It was the Normans who established the Royal Forests.  Stillington became a village within the Forest of Galtres, subject to forest law.  Royal Forests were still mainly farmland, but farming practices were controlled to favour the herds of wild deer and the growth of timber, as a source of income for the Royal purse.

Official records of this time tell us little about everyday life, but we do get the occasional glimpse.  In 1270, Ralph le Rapere of Styvelington was pardoned of the death of a man unknown, it having been found before the Justices in Eyre that he had acted in self defence.

Any object or thing which caused the death of a person was called a 'deodand' and was forfeit to the King.  It was sold by the King's Almoner, and the money used for charitable purposes.  A list of Yorkshire Deodands collected in 1338 on behalf of Edward III includes the entry:

Libertas Beati Petri. - De villa de Stylynton pro quodam tasso straminis de quo Alicia filia Roberti Bertram oppressa fuit as mortem. vjd

This roughly translates as:

Liberty of Saint Peter - The village of Stillington, for the heap of straw by which Alice, daughter of Robert Bertram was crushed to death. 6d

In 1468, John Bedford (or possibly Bedforth) was appointed vicar of Stillington.  He must have been quite a character for on 7th February 1471 he was reported for:

'keeping in his vicarage a common tavern and selling beer in his vicarage as if he were a layman, to the peril of his soul, the expense of his church, and the great scandal of the jurisdiction of the Church of York'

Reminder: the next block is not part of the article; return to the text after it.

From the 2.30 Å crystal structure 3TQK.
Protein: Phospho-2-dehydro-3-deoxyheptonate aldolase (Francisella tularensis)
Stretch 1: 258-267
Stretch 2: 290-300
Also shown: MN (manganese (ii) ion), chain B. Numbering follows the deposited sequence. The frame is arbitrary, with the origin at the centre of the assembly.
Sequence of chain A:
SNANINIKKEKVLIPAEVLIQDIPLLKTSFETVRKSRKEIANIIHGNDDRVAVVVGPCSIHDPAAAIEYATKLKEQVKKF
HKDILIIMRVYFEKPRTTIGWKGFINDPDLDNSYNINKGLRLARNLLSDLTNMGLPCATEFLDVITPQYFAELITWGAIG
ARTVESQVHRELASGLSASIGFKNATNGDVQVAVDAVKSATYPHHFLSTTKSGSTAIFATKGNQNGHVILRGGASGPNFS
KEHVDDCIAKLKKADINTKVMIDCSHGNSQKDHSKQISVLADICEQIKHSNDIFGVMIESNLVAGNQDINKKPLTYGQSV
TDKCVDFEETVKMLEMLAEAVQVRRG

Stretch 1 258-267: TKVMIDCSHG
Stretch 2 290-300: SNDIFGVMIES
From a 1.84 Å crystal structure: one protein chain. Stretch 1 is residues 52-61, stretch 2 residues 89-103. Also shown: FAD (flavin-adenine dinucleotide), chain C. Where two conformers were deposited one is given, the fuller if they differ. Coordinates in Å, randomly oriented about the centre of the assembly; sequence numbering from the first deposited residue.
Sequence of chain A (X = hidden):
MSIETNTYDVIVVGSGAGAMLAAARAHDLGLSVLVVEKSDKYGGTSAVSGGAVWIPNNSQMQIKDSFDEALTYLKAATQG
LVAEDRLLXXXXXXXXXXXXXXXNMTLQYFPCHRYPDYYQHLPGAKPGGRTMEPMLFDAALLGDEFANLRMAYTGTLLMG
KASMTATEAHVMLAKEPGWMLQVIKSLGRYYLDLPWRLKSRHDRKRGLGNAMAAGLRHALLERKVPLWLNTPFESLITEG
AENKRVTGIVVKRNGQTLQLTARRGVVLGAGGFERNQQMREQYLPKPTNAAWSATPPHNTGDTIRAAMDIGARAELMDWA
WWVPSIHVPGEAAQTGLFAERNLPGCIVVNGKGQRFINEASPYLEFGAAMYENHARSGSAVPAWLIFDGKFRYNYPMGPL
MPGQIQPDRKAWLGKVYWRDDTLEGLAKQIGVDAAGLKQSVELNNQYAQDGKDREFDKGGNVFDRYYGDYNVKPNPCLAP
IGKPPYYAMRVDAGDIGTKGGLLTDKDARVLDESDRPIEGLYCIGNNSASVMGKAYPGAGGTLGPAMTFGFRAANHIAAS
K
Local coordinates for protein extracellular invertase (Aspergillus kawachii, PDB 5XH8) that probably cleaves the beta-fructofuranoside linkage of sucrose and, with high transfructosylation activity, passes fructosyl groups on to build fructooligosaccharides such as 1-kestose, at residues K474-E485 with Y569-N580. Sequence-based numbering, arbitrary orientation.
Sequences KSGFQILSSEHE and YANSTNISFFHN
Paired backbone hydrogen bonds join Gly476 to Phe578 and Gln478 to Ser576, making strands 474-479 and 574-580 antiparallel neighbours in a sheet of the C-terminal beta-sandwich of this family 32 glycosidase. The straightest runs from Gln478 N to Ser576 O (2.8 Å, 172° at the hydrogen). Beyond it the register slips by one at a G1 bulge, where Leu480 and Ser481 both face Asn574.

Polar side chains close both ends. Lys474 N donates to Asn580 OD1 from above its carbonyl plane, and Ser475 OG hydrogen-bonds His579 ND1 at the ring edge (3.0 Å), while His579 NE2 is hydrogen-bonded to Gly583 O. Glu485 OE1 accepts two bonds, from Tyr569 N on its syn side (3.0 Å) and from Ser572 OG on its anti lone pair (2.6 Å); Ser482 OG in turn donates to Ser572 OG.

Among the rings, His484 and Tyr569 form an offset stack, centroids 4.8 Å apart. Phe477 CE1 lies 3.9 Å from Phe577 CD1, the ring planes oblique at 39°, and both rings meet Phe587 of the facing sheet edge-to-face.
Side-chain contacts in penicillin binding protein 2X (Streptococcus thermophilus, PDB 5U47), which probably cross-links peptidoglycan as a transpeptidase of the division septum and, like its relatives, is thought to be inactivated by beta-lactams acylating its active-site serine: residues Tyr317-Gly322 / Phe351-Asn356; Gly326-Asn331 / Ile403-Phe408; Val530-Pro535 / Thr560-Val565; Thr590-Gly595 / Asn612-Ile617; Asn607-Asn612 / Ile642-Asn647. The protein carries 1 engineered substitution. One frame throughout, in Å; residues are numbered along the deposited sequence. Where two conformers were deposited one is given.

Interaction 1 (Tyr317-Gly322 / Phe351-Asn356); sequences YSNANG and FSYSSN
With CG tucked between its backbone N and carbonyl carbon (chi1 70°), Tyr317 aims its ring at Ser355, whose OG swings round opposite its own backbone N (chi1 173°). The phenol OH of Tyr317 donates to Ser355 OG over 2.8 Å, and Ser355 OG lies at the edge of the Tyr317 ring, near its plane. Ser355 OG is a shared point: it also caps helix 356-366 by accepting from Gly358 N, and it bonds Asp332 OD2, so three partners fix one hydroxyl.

Maybe Gill knew something after all, but the offence cannot have been too serious.  John Bedford still held office, and when he died in 1497, his will was proved at the Dean and Chapter Court.

Another major change in the village came in 1616, when the manor passed out of Church hands and was leased to a William Ramsden.  In 1625 the lease was granted to Christopher Croft, starting an association between the family and the village which lasted nearly 250 years.  This was a time of social and political change, and when Galtres was 'deforested' in 1630, the village of Stillington was awarded 694 acres at a rent of 6/8d (33p) in lieu of forest rights such as the collection of wood for fuel, and pannage (the right to allow pigs to forage for food). 

In 1649, Oliver Cromwell established the Commonwealth following the Civil War.  Parliamentary trustees were appointed for the sale of the lands belonging to the Dean and Chapter of York, and the Crofts purchased the estate outright.

A couple of generations later, the pattern of village life was changed for ever, when the 1766 Enclosure Act abolished the traditional pattern of open fields, meadows and commons.  In total, 1361 acres were 'enclosed' and allocated to individual owners.  This brings us up to the time of Lawrence Sterne, who along with the Lord of the Manor Stephen Croft, and other 'Proprietors', William Stainforth Esquire, John Barker, Christopher Bell, Robert Wiley, John Stapylton, John Wright and John Hall, jointly promoted the Act.  Following this, the village was roughly in the shape we see it today, and this is where the rest of this history takes over.